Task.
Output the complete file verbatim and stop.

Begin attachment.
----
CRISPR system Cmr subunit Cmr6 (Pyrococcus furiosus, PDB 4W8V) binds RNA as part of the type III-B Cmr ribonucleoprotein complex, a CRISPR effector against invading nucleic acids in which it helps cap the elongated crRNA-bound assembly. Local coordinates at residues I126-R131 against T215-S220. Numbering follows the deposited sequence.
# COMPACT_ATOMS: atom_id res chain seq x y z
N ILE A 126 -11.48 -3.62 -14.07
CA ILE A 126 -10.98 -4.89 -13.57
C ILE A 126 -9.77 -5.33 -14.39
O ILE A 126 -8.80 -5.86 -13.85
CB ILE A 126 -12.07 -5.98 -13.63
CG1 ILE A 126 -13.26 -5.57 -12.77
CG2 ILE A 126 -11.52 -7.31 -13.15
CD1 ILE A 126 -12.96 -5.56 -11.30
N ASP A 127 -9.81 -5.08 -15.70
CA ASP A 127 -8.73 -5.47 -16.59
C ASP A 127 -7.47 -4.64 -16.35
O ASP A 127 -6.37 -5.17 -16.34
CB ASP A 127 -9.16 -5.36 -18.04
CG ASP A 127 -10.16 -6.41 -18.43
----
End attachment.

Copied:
CRISPR system Cmr subunit Cmr6 (Pyrococcus furiosus, PDB 4W8V) binds RNA as part of the type III-B Cmr ribonucleoprotein complex, a CRISPR effector against invading nucleic acids in which it helps cap the elongated crRNA-bound assembly. Local coordinates at residues I126-R131 against T215-S220. Numbering follows the deposited sequence.
# COMPACT_ATOMS: atom_id res chain seq x y z
N ILE A 126 -11.48 -3.62 -14.07
CA ILE A 126 -10.98 -4.89 -13.57
C ILE A 126 -9.77 -5.33 -14.39
O ILE A 126 -8.80 -5.86 -13.85
CB ILE A 126 -12.07 -5.98 -13.63
CG1 ILE A 126 -13.26 -5.57 -12.77
CG2 ILE A 126 -11.52 -7.31 -13.15
CD1 ILE A 126 -12.96 -5.56 -11.30
N ASP A 127 -9.81 -5.08 -15.70
CA ASP A 127 -8.73 -5.47 -16.59
C ASP A 127 -7.47 -4.64 -16.35
O ASP A 127 -6.37 -5.17 -16.34
CB ASP A 127 -9.16 -5.36 -18.04
CG ASP A 127 -10.16 -6.41 -18.43